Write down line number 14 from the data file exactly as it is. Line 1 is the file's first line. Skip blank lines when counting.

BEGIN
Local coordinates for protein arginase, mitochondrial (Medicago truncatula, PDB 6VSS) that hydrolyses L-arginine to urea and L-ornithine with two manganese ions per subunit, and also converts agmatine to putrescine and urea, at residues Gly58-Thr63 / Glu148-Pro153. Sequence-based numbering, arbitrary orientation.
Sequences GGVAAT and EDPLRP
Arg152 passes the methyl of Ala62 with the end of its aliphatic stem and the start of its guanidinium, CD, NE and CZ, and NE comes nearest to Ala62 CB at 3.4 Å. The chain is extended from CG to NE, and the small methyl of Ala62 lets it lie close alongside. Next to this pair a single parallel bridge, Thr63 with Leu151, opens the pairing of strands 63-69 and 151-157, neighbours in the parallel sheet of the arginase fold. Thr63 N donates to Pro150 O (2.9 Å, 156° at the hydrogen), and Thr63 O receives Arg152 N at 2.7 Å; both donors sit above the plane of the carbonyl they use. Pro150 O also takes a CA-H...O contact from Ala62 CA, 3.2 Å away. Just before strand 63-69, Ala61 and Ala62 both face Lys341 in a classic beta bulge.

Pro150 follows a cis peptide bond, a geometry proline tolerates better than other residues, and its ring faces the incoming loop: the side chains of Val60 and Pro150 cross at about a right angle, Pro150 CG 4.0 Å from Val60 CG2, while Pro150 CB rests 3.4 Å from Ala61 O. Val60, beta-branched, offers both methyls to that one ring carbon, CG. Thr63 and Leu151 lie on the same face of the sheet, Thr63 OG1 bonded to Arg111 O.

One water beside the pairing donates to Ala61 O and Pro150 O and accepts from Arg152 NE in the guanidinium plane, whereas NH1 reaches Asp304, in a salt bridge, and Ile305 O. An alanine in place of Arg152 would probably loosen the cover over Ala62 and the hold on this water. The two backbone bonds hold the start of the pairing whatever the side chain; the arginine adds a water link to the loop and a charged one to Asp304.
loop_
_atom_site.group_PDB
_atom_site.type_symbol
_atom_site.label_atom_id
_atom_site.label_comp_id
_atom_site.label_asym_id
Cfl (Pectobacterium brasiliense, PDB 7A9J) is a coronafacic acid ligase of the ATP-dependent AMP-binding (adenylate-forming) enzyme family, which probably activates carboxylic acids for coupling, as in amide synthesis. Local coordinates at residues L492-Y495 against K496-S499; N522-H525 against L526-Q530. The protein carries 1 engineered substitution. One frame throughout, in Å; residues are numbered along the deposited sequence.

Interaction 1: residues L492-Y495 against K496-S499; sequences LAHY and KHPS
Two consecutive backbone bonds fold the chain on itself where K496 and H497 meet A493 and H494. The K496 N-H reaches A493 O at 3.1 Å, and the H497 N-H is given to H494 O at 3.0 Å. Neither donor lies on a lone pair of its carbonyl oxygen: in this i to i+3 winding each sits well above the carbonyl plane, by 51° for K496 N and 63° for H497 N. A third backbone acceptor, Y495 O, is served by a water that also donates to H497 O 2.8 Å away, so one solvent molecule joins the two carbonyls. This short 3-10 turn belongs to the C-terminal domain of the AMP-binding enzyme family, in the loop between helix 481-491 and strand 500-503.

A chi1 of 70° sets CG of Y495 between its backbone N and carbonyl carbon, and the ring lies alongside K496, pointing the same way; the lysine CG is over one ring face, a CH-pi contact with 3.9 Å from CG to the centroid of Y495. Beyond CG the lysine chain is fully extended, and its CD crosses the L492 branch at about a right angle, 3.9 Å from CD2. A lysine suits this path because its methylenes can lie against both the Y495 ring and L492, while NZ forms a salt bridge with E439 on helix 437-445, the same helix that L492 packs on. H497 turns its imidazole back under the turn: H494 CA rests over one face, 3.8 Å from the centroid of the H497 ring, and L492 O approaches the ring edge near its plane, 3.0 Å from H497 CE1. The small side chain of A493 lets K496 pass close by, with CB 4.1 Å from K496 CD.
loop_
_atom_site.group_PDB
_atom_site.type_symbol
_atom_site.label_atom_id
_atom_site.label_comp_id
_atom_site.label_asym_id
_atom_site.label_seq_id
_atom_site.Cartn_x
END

Two consecutive backbone bonds fold the chain on itself where K496 and H497 meet A493 and H494. The K496 N-H reaches A493 O at 3.1 Å, and the H497 N-H is given to H494 O at 3.0 Å. Neither donor lies on a lone pair of its carbonyl oxygen: in this i to i+3 winding each sits well above the carbonyl plane, by 51° for K496 N and 63° for H497 N. A third backbone acceptor, Y495 O, is served by a water that also donates to H497 O 2.8 Å away, so one solvent molecule joins the two carbonyls. This short 3-10 turn belongs to the C-terminal domain of the AMP-binding enzyme family, in the loop between helix 481-491 and strand 500-503.